“The staff believes that the changes to the escalator safety code, based on the results on the work sponsored by the industry, represent substantial improvements and will adequately reduce the risk of entrapment between the step and the skirt of the escalator. Therefore, staff recommends that the commission deny the petition,” CPSC officals wrote in a briefing memo to the commission.
While the CPSC has published a general interest safety brochure on escalators, it has not reconsidered mandatory standards. Since then, ASME 17.1, which governs escalator construction, design and inspection has been amended periodically. And yet, escalator and elevator consultants who work with industry and the purchasers of these transport systems have observed in professional publications that the industry could do more to reduce fall hazards.
In the European Union, escalator design is governed by EN 115. It covers a multitude of significant hazards, including five related to falls: falls caused by reduced stopping distance; falling over the balustrade, falling from sliding on the outside of the balustrade, falling due to handrail speed deviation; climbing on the outside of the balustrade or falling on the landing.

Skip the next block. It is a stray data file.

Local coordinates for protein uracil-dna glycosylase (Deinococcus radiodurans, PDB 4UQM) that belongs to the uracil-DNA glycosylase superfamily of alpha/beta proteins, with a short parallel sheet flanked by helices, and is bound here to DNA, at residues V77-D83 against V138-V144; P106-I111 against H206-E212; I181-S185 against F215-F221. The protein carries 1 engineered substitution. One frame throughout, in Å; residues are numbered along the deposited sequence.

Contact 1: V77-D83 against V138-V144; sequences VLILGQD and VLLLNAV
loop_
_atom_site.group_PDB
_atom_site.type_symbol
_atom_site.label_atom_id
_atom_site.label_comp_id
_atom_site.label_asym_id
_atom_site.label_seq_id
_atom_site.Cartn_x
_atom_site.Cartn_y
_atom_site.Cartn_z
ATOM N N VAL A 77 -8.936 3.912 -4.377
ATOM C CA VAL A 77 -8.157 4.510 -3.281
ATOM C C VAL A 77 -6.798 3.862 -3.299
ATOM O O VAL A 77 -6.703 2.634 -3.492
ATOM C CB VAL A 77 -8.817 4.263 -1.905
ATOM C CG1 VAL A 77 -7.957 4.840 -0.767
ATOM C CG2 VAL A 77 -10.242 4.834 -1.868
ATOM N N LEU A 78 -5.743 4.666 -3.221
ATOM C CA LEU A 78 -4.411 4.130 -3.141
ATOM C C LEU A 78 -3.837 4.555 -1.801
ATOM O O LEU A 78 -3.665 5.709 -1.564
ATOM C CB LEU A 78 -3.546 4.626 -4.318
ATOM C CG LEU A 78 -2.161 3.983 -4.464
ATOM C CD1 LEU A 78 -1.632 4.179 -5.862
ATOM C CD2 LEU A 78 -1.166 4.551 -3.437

China recently looked to update its escalator standard, after a series of high-profile fatal incidents drew criticism. In July, a 13-year-old boy was killed and 30 others were injured, when a crowded subway escalator outside a Beijing station suddenly reversed direction. China’s standard was based on a 1995 European standard, which some in the Chinese press suggested, might not be adequate to meet the heavy demands placed upon escalators in China. By the end of 2010, China had 44 percent of the world’s escalators.